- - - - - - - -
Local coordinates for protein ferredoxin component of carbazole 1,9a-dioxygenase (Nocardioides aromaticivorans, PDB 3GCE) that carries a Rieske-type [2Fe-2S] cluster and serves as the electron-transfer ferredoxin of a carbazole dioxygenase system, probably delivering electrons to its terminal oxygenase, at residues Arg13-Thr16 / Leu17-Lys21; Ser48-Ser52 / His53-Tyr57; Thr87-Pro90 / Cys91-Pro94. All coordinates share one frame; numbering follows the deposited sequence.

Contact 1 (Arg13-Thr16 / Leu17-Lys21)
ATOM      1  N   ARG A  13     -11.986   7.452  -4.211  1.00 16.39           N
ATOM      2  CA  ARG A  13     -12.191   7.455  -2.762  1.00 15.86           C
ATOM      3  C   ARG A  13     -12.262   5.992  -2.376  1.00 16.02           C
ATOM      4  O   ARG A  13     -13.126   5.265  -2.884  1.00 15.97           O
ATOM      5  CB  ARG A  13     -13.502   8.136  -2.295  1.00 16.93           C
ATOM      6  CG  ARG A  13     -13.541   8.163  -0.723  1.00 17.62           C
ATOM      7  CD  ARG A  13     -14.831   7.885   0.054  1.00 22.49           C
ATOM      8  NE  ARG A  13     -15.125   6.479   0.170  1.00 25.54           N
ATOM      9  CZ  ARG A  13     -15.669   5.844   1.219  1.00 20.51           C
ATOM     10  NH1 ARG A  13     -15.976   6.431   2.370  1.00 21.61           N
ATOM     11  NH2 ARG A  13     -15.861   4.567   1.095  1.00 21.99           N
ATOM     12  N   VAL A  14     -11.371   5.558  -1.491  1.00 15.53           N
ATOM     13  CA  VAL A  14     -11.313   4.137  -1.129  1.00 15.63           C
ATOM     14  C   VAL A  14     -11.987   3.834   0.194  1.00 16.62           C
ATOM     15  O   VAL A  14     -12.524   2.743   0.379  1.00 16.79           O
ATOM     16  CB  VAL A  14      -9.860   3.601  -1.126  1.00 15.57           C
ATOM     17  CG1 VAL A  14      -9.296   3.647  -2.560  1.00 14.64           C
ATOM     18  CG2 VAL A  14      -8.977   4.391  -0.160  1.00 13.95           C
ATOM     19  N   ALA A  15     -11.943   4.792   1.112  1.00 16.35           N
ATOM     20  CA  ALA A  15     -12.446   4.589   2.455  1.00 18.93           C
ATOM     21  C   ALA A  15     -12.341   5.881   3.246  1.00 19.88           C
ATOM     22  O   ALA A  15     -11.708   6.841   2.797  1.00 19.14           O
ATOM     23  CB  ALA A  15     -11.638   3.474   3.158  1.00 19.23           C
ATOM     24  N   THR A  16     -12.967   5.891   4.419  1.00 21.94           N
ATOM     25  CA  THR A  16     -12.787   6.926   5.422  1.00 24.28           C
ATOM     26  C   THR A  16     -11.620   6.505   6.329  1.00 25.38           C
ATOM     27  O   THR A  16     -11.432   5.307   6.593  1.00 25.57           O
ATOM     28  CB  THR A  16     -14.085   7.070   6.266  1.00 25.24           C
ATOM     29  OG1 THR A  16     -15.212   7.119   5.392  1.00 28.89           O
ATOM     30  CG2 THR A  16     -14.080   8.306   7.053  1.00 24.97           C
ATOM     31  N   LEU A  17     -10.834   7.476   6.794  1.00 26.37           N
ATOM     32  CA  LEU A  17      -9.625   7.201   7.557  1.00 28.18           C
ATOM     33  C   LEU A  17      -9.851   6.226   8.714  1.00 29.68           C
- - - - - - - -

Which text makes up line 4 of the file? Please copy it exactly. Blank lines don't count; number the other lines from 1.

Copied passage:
ATOM      2  CA  ARG A  13     -12.191   7.455  -2.762  1.00 15.86           C